CHESTER – The center of town was closed down on the Monday morning of Memorial Day as the local historical society recalled the Civil War with period dress and the firing of the town’s twin Civil War era cannons.
Chester police shut down the road as residents crossed from the Lions Club’s traditional Memorial Day ceremony to the town common, site of the town’s Civil War Memorial and its refurbished cannons. The green was filled with more people than it’s seen in years, the Lions Club’s service seeing a similar turnout.
The draw for many were the cannons, field pieces that have stood sentinel on the green since the early 1900s. Because they are out in all weather, they periodically deteriorate and need refurbishing and this time around, led by president Don Brown, the historical society took on the work.
Last year Brown began rebuilding the cannon’s caissons and finding a place for the wheels to be remade. With the help of many volunteers, the work proceeded. When it came time to refinish the actual cannons, a stroke of luck came in through the historical society’s doors with Windham’s Forrest Garvin. Garvin, a Civil War buff and cannon connoisseur, offered to take on the task of sandblasting and painting the barrels and because of the interest he took in the job, went so far as to make the pieces fire-able again, getting the long sealed breaches open and rebuilding necessary components.
On Monday, Garvin and Brown stood in Civil War uniforms to rededicate the weapons with a bang – actually, with many bangs.
Other members of the society were dressed in period clothing as well, including Don’s wife, Jackie, in a blue dress and bonnet.
Brown spoke about the project and gave a brief history of the cannons and how they came to be in Chester. After the Civil War memorial was built at the turn of the previous century, residents thought it needed a companion on the green and the town was successful in securing two Navy surplus rifles. Though usually called cannons, the pieces are officially rifles, as they have rifled barrels. After a few more years, the town secured caissons from the Charlestown Navy Yard and soon after, on Decoration Day in 1907, rolled them out for the first time onto the green. Decoration Day originated after the Civil War to commemorate both sides’ dead, and later became Memorial Day.
Brown said it was fitting for the cannons to be rededicated this Memorial Day.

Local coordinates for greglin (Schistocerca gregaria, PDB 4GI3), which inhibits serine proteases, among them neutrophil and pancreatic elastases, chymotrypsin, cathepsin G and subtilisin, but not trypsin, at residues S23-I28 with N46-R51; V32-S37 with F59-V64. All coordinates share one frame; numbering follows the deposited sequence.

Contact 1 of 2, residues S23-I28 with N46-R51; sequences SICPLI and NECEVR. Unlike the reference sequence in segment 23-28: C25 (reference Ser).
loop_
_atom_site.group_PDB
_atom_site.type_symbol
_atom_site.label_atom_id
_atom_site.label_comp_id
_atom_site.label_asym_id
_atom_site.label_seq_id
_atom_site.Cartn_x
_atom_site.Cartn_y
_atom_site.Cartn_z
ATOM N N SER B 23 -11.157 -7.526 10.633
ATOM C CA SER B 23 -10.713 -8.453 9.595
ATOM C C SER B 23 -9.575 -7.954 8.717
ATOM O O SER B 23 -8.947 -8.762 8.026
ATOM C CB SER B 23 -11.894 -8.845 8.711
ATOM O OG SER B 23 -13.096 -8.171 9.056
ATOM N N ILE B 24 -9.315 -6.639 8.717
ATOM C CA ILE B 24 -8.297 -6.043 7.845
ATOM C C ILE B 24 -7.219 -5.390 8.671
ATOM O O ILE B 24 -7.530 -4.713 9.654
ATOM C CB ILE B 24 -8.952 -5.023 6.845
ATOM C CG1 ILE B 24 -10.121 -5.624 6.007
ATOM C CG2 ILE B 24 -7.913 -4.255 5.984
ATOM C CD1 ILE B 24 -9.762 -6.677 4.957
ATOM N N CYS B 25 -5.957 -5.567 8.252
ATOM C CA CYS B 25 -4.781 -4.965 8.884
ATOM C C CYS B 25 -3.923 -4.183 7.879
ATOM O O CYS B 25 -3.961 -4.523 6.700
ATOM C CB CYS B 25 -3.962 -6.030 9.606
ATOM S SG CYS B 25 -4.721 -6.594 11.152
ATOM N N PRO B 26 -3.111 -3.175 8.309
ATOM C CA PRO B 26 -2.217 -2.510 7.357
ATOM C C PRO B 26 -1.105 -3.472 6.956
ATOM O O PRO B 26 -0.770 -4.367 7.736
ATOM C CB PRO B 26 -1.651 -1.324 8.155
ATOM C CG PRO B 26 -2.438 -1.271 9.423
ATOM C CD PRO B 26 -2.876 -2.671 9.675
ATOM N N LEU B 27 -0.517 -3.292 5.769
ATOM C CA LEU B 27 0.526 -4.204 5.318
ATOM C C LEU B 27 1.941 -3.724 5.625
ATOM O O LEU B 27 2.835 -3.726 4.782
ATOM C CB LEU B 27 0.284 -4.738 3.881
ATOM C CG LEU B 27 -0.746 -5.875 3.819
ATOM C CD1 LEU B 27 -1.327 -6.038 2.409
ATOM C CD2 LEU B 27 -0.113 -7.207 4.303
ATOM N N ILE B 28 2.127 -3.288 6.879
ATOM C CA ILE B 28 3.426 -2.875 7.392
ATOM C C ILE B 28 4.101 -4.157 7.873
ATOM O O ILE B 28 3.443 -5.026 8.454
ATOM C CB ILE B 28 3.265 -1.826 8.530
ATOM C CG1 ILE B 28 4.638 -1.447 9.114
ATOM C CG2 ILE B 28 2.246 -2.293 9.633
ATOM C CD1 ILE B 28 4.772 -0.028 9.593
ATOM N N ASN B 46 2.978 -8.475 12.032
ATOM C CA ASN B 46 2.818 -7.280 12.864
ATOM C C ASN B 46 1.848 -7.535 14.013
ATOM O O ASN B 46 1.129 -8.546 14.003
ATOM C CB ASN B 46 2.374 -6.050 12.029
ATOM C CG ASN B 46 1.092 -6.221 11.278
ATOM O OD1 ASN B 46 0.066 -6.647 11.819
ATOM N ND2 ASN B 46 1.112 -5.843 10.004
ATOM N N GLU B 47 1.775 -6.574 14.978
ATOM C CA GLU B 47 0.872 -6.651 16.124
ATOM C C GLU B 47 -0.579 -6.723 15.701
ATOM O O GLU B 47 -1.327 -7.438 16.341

Brown spoke about the mission of the historical society in preserving and sharing the town’s history and said the cannons offered a great opportunity to do so.
Brown also pointed to the Civil War Memorial and urged residents to take a look at the names engraved there. Many are family names of those who still live and are active in town.
He said that as far as he knew, the cannons had never been fired at anyone in anger, and that despite the toll cannons just like Chester’s twins took on the battlefield, it did not diminish for him the specialness of the pieces. They’re a wonderful piece of history and Chester is lucky to have them, said Brown.
As part of Monday’s presentation, Brown thanked and gave special gifts to people instrumental in getting the cannons back out. Brown turned the spokes of the old cannon wheels into pens to give them as gifts.
Dick Lewis was thanked for his donation of black locust lumber for the caisson. John Colman was thanked for dropping off and picking up the wheels in Pennsylvania, where they were rebuilt by Amish wheelwrights. Colin Costine was thanked for the donation of his trailer for one of the trips. Aaron Mansur was thanked for his trailer as well as for welding the supports that will keep the cannons off the ground in their new place on the green.
Richard Hazelton was thanked for the information he provided about the history of the cannons during the rebuilding process. Gen and Herb Rowell were thanked for their knowledge of town history and their willingness to help out whenever needed. Tony Amato and Mike Oleson were also thanked for their efforts in situating the cannons and preparing their platforms.
After Brown spoke, he and Garvin had everyone back up a bit and they fired the cannons with a spectacular boom, smoke and a couple long flames out of the barrels. Garvin and Brown did a three-gun salute with each piece before letting others have a go.
Colman and Costine and chair of the board of selectmen Steph Landau and others instrumental in getting the cannons back had a chance, including diminutive Gen Rowell, who threw her fist in the air after letting off a mighty blast.
The air smelled heavily of sulfur and there were plenty of kids and adults who held their hands over their ears at the noise, but all had smiles on their faces, and more had phones and cameras out to catch the historic firing.
After the ceremony the cannons were made inoperable until the next time they would be responsibly fired. Brown noted concerns about the pieces being misused and precautions were taken to avoid that.
After the firing was over, people milled about, asking questions of Brown and Garvin and eating refreshments provided by the historical society.